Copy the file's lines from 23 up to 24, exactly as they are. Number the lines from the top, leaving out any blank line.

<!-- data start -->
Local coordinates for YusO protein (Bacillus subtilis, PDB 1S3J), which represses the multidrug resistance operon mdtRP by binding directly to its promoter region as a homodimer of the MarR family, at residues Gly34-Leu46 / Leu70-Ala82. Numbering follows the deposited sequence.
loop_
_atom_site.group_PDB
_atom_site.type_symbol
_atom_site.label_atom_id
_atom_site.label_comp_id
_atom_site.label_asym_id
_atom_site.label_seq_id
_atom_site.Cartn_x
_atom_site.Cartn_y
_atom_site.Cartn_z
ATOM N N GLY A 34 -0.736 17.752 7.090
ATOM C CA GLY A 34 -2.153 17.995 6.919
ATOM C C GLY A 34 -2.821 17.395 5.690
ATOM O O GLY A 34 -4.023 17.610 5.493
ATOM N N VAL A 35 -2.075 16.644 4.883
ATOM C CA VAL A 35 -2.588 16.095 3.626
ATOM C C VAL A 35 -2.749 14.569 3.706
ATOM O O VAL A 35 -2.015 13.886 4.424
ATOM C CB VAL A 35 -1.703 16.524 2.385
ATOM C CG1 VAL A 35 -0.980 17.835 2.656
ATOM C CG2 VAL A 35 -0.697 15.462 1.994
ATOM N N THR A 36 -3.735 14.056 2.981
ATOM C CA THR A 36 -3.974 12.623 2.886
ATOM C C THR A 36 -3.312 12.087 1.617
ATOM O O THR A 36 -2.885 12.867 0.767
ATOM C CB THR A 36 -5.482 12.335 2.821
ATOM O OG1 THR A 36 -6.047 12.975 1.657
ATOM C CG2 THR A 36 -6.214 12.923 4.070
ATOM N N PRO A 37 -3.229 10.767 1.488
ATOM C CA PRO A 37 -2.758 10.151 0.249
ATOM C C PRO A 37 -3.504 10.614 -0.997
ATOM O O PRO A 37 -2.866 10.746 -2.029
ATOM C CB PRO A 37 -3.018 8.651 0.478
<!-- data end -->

ATOM N N THR A 36 -3.735 14.056 2.981
ATOM C CA THR A 36 -3.974 12.623 2.886